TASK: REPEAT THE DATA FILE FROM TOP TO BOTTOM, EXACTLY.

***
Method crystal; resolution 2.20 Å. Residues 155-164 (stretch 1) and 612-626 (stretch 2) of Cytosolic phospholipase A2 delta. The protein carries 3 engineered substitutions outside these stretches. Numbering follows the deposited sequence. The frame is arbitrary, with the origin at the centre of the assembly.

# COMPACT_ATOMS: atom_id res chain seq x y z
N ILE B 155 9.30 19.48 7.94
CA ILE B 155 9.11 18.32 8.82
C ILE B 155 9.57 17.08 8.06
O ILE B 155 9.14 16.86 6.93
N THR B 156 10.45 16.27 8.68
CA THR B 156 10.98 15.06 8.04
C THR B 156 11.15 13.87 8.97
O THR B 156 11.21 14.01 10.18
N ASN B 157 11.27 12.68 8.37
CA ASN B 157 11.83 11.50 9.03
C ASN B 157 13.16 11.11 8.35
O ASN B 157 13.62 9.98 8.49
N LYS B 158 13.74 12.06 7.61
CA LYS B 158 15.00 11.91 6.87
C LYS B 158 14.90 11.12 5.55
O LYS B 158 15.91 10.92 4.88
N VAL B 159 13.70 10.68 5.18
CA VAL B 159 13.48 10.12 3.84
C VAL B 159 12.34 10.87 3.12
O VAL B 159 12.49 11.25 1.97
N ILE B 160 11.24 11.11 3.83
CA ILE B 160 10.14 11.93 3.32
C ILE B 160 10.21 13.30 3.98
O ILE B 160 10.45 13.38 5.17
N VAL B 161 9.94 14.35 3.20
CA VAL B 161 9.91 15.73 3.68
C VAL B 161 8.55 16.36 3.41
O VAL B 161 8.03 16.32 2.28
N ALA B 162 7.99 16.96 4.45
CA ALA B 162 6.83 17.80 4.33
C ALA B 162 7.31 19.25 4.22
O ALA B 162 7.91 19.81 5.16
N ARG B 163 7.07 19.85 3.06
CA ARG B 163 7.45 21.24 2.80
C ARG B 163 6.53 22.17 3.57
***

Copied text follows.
Method crystal; resolution 2.20 Å. Residues 155-164 (stretch 1) and 612-626 (stretch 2) of Cytosolic phospholipase A2 delta. The protein carries 3 engineered substitutions outside these stretches. Numbering follows the deposited sequence. The frame is arbitrary, with the origin at the centre of the assembly.

# COMPACT_ATOMS: atom_id res chain seq x y z
N ILE B 155 9.30 19.48 7.94
CA ILE B 155 9.11 18.32 8.82
C ILE B 155 9.57 17.08 8.06
O ILE B 155 9.14 16.86 6.93
N THR B 156 10.45 16.27 8.68
CA THR B 156 10.98 15.06 8.04
C THR B 156 11.15 13.87 8.97
O THR B 156 11.21 14.01 10.18
N ASN B 157 11.27 12.68 8.37
CA ASN B 157 11.83 11.50 9.03
C ASN B 157 13.16 11.11 8.35
O ASN B 157 13.62 9.98 8.49
N LYS B 158 13.74 12.06 7.61
CA LYS B 158 15.00 11.91 6.87
C LYS B 158 14.90 11.12 5.55
O LYS B 158 15.91 10.92 4.88
N VAL B 159 13.70 10.68 5.18
CA VAL B 159 13.48 10.12 3.84
C VAL B 159 12.34 10.87 3.12
O VAL B 159 12.49 11.25 1.97
N ILE B 160 11.24 11.11 3.83
CA ILE B 160 10.14 11.93 3.32
C ILE B 160 10.21 13.30 3.98
O ILE B 160 10.45 13.38 5.17
N VAL B 161 9.94 14.35 3.20
CA VAL B 161 9.91 15.73 3.68
C VAL B 161 8.55 16.36 3.41
O VAL B 161 8.03 16.32 2.28
N ALA B 162 7.99 16.96 4.45
CA ALA B 162 6.83 17.80 4.33
C ALA B 162 7.31 19.25 4.22
O ALA B 162 7.91 19.81 5.16
N ARG B 163 7.07 19.85 3.06
CA ARG B 163 7.45 21.24 2.80
C ARG B 163 6.53 22.17 3.57